In what the government has called an ‘unprecedented’ level of funding, £8.3 billion has been pledged to help address the problem of potholes on the UK’s roads.

The resurfacing programme announced by the Department for Transport uses funds redirected from the cancelled HS2 extension, which the government says will help to resurface over 5,000 miles of road across the country over the next 11 years. The first part of the funding will be available to local authorities immediately.

The funding could not come at a better time, after the AA reported last month that it had received a record number of call-outs for pothole related incidents in October.

The North-West, North East, Yorkshire and Humber will receive £3.3 billion, the West Midlands and East Midlands £2.2 billion, and £2.8 billion will go to local authorities in the East of England, South East, South West and London.

“Most people travel by road and potholes can cause misery for motorists, from expensive vehicle repairs to bumpy, slow, and dangerous journeys,” said transport secretary Mark Harper. “Our £8.3bn boost to repair roads across the country shows that we’re on the side of drivers. Today’s biggest ever funding uplift for local road improvements is a victory for all road users, who will enjoy smoother, faster and safer trips - as we use redirected HS2 funding to make the right long-term decisions for a brighter future.”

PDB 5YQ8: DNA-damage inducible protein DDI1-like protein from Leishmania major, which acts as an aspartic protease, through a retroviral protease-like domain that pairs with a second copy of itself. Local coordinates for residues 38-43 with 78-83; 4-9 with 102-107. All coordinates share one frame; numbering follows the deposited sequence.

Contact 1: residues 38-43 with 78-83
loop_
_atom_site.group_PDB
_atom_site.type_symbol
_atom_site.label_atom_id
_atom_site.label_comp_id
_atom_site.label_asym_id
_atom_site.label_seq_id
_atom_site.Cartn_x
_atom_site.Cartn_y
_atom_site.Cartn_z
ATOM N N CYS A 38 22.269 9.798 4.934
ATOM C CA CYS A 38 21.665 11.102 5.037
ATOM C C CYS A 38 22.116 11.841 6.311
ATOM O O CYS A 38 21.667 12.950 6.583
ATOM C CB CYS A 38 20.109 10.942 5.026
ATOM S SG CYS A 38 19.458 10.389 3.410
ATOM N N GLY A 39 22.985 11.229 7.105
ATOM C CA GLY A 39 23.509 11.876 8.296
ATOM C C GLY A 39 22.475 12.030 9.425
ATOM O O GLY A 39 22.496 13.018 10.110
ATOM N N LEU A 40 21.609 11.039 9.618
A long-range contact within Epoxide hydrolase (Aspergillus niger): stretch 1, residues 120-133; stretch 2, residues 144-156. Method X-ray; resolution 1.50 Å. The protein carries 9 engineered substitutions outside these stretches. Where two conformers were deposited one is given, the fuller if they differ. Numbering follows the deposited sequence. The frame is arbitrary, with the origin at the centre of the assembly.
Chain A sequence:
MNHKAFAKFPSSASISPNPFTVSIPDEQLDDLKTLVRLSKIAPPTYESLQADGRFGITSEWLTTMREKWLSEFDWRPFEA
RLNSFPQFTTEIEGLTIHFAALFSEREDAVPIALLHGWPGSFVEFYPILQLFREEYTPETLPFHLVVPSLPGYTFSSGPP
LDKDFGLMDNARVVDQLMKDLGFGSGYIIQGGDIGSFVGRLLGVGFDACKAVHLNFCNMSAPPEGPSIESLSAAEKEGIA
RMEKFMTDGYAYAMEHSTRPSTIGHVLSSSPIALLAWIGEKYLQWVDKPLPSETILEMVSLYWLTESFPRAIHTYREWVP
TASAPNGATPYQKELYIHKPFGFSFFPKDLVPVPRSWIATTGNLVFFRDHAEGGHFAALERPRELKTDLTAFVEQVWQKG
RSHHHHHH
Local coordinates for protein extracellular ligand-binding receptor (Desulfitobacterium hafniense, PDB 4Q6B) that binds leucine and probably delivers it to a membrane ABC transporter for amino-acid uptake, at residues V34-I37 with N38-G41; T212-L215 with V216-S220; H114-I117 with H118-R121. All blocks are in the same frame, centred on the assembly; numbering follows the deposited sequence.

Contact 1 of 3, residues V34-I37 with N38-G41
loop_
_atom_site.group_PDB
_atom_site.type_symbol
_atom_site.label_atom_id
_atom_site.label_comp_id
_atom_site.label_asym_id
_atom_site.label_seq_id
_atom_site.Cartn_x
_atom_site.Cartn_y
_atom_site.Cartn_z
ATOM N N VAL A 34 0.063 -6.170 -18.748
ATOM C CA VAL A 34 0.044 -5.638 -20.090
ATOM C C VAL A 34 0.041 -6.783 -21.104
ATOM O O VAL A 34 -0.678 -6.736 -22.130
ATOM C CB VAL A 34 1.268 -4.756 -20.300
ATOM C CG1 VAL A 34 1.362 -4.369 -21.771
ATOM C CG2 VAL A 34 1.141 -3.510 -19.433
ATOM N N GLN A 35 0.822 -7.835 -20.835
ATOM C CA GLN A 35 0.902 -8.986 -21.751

The funding has been broadly welcomed by road organisations, although some have sounded a note of caution given the amount of repair work needed.

“The fact the Government has found a significant additional pot of revenue should give councils the certainty of funding they need to plan proper long-term road maintenance, something we have been calling for many years,” said Simon Williams, RAC’s head of policy.

“We hope local authorities will use the money in the most effective way possible by resurfacing the very worst roads, keeping those in reasonable condition in better states for longer through surface dressing, and filling potholes as permanently as possible wherever necessary.

“This should in time go a considerable way to bringing our roads back to a fit-for-purpose state and saving drivers hundreds of pounds in the process from not having to fork out for frustrating repairs to their vehicles.”

According to the Asphalt Industry Alliance, 49% of local roads (amounting to over 100,000 miles) could deteriorate to the point of needing to be rebuilt within the next 15 years, without appropriate maintenance measures.